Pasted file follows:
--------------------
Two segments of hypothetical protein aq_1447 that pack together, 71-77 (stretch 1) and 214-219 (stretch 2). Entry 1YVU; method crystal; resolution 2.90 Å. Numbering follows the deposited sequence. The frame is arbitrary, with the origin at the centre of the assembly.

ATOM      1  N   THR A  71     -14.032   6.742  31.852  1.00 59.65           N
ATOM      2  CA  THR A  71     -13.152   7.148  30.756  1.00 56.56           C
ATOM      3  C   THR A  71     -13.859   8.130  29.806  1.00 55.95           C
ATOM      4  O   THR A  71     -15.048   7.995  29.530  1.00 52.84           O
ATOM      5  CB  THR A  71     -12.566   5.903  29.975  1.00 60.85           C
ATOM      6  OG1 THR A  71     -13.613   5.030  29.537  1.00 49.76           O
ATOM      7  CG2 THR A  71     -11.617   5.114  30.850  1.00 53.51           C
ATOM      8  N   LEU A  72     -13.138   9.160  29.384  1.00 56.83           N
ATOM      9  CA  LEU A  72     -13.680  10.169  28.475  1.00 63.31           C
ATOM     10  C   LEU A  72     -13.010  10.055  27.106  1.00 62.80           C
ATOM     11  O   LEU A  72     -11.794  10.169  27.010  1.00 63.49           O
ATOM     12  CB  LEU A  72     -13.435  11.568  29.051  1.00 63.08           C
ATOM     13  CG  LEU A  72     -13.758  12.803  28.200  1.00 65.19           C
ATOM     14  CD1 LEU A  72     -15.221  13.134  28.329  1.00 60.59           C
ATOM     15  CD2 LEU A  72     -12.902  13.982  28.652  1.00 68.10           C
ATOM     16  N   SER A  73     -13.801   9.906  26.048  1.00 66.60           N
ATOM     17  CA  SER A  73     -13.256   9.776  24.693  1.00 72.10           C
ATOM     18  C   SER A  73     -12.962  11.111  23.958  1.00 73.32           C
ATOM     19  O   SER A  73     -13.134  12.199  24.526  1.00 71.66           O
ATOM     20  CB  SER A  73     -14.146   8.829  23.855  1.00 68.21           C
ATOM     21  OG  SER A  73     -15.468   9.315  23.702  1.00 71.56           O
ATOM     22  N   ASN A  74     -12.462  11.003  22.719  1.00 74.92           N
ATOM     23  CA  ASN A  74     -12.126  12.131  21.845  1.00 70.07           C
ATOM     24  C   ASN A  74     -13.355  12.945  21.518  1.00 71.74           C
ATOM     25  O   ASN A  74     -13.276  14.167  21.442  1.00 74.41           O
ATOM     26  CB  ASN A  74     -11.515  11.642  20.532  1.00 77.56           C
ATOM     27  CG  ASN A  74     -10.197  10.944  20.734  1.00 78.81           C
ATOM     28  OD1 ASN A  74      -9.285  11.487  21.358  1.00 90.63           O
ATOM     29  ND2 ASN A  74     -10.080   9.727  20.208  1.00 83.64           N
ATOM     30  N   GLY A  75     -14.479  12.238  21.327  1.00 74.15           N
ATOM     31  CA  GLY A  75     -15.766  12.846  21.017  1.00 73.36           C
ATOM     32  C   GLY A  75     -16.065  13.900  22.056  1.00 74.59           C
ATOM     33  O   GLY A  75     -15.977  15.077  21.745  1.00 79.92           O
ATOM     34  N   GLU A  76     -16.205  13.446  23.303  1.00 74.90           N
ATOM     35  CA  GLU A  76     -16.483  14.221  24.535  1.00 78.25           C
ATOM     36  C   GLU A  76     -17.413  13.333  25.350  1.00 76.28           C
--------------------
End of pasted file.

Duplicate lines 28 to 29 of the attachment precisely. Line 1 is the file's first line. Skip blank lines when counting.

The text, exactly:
ATOM     27  CG  ASN A  74     -10.197  10.944  20.734  1.00 78.81           C
ATOM     28  OD1 ASN A  74      -9.285  11.487  21.358  1.00 90.63           O